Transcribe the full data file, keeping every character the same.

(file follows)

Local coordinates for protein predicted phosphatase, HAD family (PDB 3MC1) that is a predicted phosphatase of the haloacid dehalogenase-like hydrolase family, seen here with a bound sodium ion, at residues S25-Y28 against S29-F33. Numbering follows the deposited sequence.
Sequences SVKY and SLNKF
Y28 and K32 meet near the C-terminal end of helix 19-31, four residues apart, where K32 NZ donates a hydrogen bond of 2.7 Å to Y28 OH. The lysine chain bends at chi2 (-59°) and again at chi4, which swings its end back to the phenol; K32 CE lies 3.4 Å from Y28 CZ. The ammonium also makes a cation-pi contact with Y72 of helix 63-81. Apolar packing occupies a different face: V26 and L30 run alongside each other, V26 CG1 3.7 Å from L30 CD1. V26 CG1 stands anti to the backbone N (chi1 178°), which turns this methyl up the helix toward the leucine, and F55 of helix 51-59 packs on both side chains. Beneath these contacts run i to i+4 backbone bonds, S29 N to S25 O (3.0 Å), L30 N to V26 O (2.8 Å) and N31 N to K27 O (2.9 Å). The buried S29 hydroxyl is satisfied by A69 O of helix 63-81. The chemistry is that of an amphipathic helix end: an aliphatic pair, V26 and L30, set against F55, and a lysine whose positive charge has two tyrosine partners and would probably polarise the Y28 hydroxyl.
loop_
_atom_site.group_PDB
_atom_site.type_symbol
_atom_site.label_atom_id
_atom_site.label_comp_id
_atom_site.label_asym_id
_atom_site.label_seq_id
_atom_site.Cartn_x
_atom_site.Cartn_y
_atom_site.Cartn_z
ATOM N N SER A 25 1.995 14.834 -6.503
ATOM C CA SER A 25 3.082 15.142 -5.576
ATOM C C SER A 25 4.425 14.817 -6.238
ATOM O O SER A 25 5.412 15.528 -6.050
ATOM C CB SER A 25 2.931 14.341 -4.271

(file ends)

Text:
Local coordinates for protein predicted phosphatase, HAD family (PDB 3MC1) that is a predicted phosphatase of the haloacid dehalogenase-like hydrolase family, seen here with a bound sodium ion, at residues S25-Y28 against S29-F33. Numbering follows the deposited sequence.
Sequences SVKY and SLNKF
Y28 and K32 meet near the C-terminal end of helix 19-31, four residues apart, where K32 NZ donates a hydrogen bond of 2.7 Å to Y28 OH. The lysine chain bends at chi2 (-59°) and again at chi4, which swings its end back to the phenol; K32 CE lies 3.4 Å from Y28 CZ. The ammonium also makes a cation-pi contact with Y72 of helix 63-81. Apolar packing occupies a different face: V26 and L30 run alongside each other, V26 CG1 3.7 Å from L30 CD1. V26 CG1 stands anti to the backbone N (chi1 178°), which turns this methyl up the helix toward the leucine, and F55 of helix 51-59 packs on both side chains. Beneath these contacts run i to i+4 backbone bonds, S29 N to S25 O (3.0 Å), L30 N to V26 O (2.8 Å) and N31 N to K27 O (2.9 Å). The buried S29 hydroxyl is satisfied by A69 O of helix 63-81. The chemistry is that of an amphipathic helix end: an aliphatic pair, V26 and L30, set against F55, and a lysine whose positive charge has two tyrosine partners and would probably polarise the Y28 hydroxyl.
loop_
_atom_site.group_PDB
_atom_site.type_symbol
_atom_site.label_atom_id
_atom_site.label_comp_id
_atom_site.label_asym_id
_atom_site.label_seq_id
_atom_site.Cartn_x
_atom_site.Cartn_y
_atom_site.Cartn_z
ATOM N N SER A 25 1.995 14.834 -6.503
ATOM C CA SER A 25 3.082 15.142 -5.576
ATOM C C SER A 25 4.425 14.817 -6.238
ATOM O O SER A 25 5.412 15.528 -6.050
ATOM C CB SER A 25 2.931 14.341 -4.271